Mayor Michelle Wu announced efforts to bolster the City of Boston’s tree canopy to enhance livability and public health throughout Boston’s neighborhoods. As part of the announcement, Mayor Wu is launching a new Forestry Division within the Boston Parks and Recreation Department (BPRD) to expand Boston’s ability to maintain existing and plant new trees. The Forestry Division will grow the City’s tree-related workforce from 5 to 16, with dedicated leadership and resources to plant new trees as well as proactively inspect, maintain, and prune existing trees, focusing on under-canopied and environmental justice neighborhoods. This intentional focus on Boston’s trees follows the recommendations of Boston’s newly-released Urban Forest Plan (UFP), an assessment of Boston’s urban forest with recommendations to improve the way trees are cared for and ensure the urban forest is available to the entire community.
Mayor Wu made the announcement today at the Arnold Arboretum of Harvard University, a nonprofit partner that has gifted the City of Boston 10 dawn redwood trees – descended from the first such trees to grow in North America in over two million years, known as “living fossils” – to be planted in neighborhoods across Boston.
“Trees are our best green technology to fight climate change and build healthy, beautiful communities, especially as heat and storms intensify,” said Mayor Michelle Wu. “Dedicating staff and resources to our new Forestry Division will empower the City of Boston to strengthen our tree canopy citywide so every community benefits from these treasured resources. I’m especially grateful for the partnership with the Arboretum in sharing the wonder of dawn redwoods citywide as a connection to our legacy of research, discovery, and global collaboration here in Boston.”
“Boston’s trees beautify our communities, create oxygen, and mitigate the urban heat island effect while cleaning pollution from our air,” said Reverend Mariama White-Hammond, Chief of Environment, Energy and Open Space. “We know that Boston’s history of disinvestment has led to inequitable access to trees. I am thrilled that the City’s new Forestry Division will take proactive steps to correct these inequities by planting and protecting trees and creating good, green jobs.”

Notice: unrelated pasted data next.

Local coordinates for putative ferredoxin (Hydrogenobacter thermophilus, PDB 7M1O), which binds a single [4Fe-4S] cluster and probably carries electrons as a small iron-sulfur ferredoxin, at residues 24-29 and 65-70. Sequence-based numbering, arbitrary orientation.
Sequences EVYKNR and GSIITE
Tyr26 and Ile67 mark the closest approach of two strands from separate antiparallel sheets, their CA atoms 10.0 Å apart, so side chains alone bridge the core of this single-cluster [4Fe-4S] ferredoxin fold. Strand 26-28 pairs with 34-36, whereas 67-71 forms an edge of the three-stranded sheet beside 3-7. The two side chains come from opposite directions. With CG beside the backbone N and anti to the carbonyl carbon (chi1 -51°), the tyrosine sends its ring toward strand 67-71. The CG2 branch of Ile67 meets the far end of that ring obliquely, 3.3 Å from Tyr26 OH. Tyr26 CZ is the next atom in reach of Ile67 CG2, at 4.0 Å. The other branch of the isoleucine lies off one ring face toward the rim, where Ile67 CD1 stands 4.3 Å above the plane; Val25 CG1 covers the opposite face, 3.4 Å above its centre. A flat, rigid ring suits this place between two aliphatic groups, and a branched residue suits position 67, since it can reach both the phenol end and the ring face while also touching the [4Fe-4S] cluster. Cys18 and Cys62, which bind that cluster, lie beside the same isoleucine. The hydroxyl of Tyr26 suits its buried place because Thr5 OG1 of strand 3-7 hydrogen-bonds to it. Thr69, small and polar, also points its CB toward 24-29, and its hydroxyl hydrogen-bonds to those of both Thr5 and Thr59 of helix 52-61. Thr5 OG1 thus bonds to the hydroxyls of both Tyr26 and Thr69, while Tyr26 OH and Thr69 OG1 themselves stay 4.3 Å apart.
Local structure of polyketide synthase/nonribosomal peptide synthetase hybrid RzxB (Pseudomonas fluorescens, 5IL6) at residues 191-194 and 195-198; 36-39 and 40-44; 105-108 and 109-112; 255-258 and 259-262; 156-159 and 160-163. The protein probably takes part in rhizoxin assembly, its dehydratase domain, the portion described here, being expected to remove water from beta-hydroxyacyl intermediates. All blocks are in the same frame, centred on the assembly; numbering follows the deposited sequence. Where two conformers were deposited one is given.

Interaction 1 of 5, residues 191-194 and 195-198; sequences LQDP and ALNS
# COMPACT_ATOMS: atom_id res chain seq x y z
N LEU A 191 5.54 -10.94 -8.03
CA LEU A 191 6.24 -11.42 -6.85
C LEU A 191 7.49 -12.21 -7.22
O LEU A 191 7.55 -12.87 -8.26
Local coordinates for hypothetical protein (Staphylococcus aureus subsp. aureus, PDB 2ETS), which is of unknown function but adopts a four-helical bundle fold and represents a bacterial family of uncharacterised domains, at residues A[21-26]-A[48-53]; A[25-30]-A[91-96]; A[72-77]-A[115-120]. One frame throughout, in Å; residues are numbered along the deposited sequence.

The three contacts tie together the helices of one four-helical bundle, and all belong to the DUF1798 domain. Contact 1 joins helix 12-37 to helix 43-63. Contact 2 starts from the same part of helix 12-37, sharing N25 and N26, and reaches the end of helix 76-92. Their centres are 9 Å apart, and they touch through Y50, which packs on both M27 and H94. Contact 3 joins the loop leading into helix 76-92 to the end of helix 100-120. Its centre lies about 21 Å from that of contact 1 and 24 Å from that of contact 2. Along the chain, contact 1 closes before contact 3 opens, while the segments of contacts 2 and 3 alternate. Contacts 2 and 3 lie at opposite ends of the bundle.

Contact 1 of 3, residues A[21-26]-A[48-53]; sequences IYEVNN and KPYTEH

“Our new tree division will significantly expand the City’s capacity to plant and care for trees in every neighborhood,” said Ryan Woods, Boston Parks and Recreation Department Commissioner. “We are committed to increasing the survival rate of our new plantings and supporting the growth and maturation of trees across Boston, particularly in communities that need more canopy.”
The Forestry Division will include a Director of Urban Forestry, which is currently accepting applications, three arborists, three 3-person maintenance crews, and several support staff. The larger workforce will complement new investments in the City’s FY23 Operating and Capital Budget, totalling about $5.9 million. Increased staffing will empower the Parks and Recreation Department to respond more quickly to tree maintenance requests submitted by residents through 311, clearing the maintenance backlog, decreasing tree mortality, and focusing resources on under-canopied neighborhoods.
The creation of the Forestry Division executes on the first recommendation of the newly-released Urban Forest Plan, a product of years-long, extensive engagement driven by a Community Advisory Board. The Urban Forest Plan outlines seven major strategies for tree canopy management citywide:
Engaging in comprehensive, progressive, and proactive urban forestry work across City departments.
Conducting proactive care and protection for existing trees across public and private land, involving a cyclical care program, and a well-defined risk management approach.
Expanding the tree canopy in line with broader citywide goals of equity, resilience, public health, and community well-being.
Creating solutions to make space for trees in Boston, as well as improving the quality of planting sites to allow trees to thrive.